α-Linolenic acid (ALA) is an essential fatty acid and the precursor for long-chain n-3 PUFA. However, biosynthesis of n-3 PUFA is limited in a Western diet likely due to an overabundance of n-6 PUFA. We hypothesized that dietary reduction of n-6/n-3 PUFA ratio is sufficient to promote the biosynthesis of long-chain n-3 PUFA, leading to an attenuation of high fat (HF) diet-induced obesity and inflammation. C57BL/6 J mice were fed a HF diet from ALA-enriched butter (n3Bu, n-6/n-3=1) in comparison with isocaloric HF diets from either conventional butter lacking both ALA and LA (Bu, n-6/n-3=6), or margarine containing a similar amount of ALA and abundant LA (Ma, n-6/n-3=6). Targeted lipidomic analyses revealed that n3Bu feeding promoted the bioconversion of long-chain n-3 PUFA and their oxygenated metabolites (oxylipins) derived from ALA and EPA. The n3Bu supplementation attenuated hepatic TG accumulation and adipose tissue inflammation, resulting in improved insulin sensitivity. Decreased inflammation by n3Bu feeding was attributed to the suppression of NF-κB activation and M1 macrophage polarization. Collectively, our work suggests that dietary reduction of the n-6/n-3 PUFA ratio, as well as total n-3 PUFA consumed, is a crucial determinant that facilitates n-3 PUFA biosynthesis and subsequent lipidomic modifications, thereby conferring metabolic benefits against obesity-induced inflammation and insulin resistance.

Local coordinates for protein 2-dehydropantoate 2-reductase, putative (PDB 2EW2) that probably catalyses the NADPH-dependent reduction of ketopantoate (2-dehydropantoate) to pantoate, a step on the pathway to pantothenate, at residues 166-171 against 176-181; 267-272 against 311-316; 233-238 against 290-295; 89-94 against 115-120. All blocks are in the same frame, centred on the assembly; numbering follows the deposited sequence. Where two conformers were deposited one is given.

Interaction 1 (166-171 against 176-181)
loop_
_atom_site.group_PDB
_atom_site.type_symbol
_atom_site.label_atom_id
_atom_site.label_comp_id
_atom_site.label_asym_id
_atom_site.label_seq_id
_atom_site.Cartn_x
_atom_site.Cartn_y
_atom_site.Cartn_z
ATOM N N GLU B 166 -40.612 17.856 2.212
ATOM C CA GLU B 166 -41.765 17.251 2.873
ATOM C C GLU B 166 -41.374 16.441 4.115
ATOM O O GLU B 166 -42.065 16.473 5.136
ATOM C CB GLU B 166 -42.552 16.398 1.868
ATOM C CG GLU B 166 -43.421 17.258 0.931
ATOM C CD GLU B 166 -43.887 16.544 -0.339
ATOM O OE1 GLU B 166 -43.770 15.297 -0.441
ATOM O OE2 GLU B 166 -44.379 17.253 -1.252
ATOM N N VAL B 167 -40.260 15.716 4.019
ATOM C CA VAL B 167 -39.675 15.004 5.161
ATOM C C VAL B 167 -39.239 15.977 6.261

Keywords: ALA; Butter; Insulin Resistance; Macrophage Polarization; N-6/N-3 PUFA Ratio; Oxylipins.
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